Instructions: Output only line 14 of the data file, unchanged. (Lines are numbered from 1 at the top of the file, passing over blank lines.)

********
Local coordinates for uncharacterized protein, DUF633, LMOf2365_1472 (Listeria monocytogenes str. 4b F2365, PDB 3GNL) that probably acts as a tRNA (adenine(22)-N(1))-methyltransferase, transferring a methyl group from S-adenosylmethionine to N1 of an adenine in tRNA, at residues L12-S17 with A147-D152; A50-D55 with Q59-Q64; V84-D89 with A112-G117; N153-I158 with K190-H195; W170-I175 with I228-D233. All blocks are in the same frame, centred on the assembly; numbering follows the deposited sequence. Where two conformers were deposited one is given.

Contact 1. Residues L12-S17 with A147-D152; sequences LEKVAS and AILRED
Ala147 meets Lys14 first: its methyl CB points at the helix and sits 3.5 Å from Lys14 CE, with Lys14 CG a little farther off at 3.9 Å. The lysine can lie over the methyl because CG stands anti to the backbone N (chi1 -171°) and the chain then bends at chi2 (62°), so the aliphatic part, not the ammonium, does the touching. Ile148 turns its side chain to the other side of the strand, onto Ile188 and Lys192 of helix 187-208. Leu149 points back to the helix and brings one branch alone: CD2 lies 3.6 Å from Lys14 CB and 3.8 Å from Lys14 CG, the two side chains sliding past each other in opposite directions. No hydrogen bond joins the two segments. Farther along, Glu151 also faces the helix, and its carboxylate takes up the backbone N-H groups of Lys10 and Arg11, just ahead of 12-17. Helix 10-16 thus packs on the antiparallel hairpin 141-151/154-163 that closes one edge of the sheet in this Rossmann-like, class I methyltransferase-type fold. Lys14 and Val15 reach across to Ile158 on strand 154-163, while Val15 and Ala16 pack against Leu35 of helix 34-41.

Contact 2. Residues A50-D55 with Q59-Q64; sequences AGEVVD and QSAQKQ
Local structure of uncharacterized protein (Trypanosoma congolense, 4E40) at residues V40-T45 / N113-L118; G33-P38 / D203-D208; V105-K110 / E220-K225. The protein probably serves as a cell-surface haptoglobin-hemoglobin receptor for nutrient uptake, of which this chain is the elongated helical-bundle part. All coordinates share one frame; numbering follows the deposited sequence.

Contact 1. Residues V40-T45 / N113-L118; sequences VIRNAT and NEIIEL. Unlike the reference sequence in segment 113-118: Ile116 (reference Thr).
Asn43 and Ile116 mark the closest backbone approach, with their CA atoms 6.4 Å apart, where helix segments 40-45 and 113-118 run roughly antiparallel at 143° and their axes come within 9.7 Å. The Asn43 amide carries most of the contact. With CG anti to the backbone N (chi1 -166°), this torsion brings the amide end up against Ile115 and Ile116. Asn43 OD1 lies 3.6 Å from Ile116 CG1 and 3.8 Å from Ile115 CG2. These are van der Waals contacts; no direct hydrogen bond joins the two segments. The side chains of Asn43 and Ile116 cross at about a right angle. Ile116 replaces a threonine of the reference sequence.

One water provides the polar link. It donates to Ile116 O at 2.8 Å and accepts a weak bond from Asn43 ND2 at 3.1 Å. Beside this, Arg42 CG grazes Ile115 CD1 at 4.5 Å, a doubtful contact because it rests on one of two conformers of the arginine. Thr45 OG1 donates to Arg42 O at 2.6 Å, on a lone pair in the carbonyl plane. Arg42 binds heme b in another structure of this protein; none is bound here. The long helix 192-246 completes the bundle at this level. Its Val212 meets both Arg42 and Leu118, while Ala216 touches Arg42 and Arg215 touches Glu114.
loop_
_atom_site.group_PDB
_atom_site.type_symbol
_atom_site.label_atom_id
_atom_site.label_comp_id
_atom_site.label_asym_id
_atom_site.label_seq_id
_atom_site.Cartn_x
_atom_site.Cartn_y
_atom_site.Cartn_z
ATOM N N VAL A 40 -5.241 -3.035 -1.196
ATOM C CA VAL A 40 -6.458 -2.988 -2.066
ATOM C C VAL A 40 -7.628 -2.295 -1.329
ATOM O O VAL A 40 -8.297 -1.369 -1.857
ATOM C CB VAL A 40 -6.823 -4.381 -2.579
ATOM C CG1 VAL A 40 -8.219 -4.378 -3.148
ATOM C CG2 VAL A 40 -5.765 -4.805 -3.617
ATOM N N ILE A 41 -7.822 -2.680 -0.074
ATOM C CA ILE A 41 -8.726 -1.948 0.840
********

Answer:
_atom_site.label_asym_id